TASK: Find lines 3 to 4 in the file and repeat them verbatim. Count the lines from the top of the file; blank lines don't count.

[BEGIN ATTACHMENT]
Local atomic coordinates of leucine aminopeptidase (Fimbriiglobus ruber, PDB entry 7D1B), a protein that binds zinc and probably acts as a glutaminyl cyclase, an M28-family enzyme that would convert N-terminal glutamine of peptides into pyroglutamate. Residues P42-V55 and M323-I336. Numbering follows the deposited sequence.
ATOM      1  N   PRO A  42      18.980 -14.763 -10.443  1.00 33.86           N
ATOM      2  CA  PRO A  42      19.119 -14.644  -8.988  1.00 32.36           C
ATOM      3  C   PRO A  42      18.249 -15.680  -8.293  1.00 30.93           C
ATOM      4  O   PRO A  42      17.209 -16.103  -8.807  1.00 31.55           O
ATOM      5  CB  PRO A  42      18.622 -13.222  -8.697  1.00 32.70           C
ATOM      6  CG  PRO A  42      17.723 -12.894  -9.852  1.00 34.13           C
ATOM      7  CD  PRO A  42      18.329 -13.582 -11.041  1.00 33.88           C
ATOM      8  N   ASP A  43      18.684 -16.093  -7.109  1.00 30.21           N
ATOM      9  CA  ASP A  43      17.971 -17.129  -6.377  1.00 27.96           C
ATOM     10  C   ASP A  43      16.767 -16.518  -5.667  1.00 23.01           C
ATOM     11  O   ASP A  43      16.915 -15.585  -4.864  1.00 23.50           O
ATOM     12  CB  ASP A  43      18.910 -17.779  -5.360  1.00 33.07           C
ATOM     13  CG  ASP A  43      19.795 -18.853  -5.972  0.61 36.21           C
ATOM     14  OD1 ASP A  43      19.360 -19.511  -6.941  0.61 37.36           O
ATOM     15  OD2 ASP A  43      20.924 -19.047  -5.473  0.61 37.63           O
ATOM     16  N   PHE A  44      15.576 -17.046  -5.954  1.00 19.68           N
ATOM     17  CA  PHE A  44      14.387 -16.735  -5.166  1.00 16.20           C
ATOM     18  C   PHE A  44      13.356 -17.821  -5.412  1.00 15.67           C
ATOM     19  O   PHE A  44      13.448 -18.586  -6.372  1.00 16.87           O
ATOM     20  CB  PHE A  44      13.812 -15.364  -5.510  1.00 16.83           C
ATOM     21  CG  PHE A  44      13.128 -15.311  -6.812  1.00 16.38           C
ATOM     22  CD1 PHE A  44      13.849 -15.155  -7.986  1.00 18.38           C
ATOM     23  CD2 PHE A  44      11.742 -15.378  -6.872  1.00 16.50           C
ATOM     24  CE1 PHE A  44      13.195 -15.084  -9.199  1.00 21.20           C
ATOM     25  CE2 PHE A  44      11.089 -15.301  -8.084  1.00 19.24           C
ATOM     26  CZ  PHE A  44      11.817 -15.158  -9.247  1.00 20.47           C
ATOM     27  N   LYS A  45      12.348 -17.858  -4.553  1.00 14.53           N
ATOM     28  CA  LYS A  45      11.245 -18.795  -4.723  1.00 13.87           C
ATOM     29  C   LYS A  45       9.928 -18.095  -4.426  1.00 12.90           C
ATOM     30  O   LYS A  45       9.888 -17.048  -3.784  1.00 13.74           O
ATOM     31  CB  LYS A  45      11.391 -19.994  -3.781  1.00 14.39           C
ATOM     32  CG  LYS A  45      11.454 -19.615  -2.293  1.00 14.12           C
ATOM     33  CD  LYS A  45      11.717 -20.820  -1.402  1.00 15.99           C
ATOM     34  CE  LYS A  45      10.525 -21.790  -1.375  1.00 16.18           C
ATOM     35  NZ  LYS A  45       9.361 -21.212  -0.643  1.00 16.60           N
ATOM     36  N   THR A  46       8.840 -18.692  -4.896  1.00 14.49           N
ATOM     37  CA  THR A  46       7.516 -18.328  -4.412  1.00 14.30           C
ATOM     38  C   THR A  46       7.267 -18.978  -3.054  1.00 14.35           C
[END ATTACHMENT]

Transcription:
ATOM      2  CA  PRO A  42      19.119 -14.644  -8.988  1.00 32.36           C
ATOM      3  C   PRO A  42      18.249 -15.680  -8.293  1.00 30.93           C